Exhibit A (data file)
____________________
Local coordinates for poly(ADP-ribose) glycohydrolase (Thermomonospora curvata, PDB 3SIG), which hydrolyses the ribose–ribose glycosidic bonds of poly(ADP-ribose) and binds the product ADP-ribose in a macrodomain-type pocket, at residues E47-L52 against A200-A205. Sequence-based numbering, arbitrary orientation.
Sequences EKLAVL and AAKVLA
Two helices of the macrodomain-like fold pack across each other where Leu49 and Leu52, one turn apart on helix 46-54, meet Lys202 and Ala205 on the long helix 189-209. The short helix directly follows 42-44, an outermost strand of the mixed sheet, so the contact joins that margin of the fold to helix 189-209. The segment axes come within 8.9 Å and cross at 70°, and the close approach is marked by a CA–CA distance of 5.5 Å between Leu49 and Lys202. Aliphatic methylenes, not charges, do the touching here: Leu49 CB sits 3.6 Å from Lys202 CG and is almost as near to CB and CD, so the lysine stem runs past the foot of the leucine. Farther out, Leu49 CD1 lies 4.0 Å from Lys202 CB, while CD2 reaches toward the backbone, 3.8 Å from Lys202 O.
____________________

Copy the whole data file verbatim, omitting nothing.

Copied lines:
Local coordinates for poly(ADP-ribose) glycohydrolase (Thermomonospora curvata, PDB 3SIG), which hydrolyses the ribose–ribose glycosidic bonds of poly(ADP-ribose) and binds the product ADP-ribose in a macrodomain-type pocket, at residues E47-L52 against A200-A205. Sequence-based numbering, arbitrary orientation.
Sequences EKLAVL and AAKVLA
Two helices of the macrodomain-like fold pack across each other where Leu49 and Leu52, one turn apart on helix 46-54, meet Lys202 and Ala205 on the long helix 189-209. The short helix directly follows 42-44, an outermost strand of the mixed sheet, so the contact joins that margin of the fold to helix 189-209. The segment axes come within 8.9 Å and cross at 70°, and the close approach is marked by a CA–CA distance of 5.5 Å between Leu49 and Lys202. Aliphatic methylenes, not charges, do the touching here: Leu49 CB sits 3.6 Å from Lys202 CG and is almost as near to CB and CD, so the lysine stem runs past the foot of the leucine. Farther out, Leu49 CD1 lies 4.0 Å from Lys202 CB, while CD2 reaches toward the backbone, 3.8 Å from Lys202 O.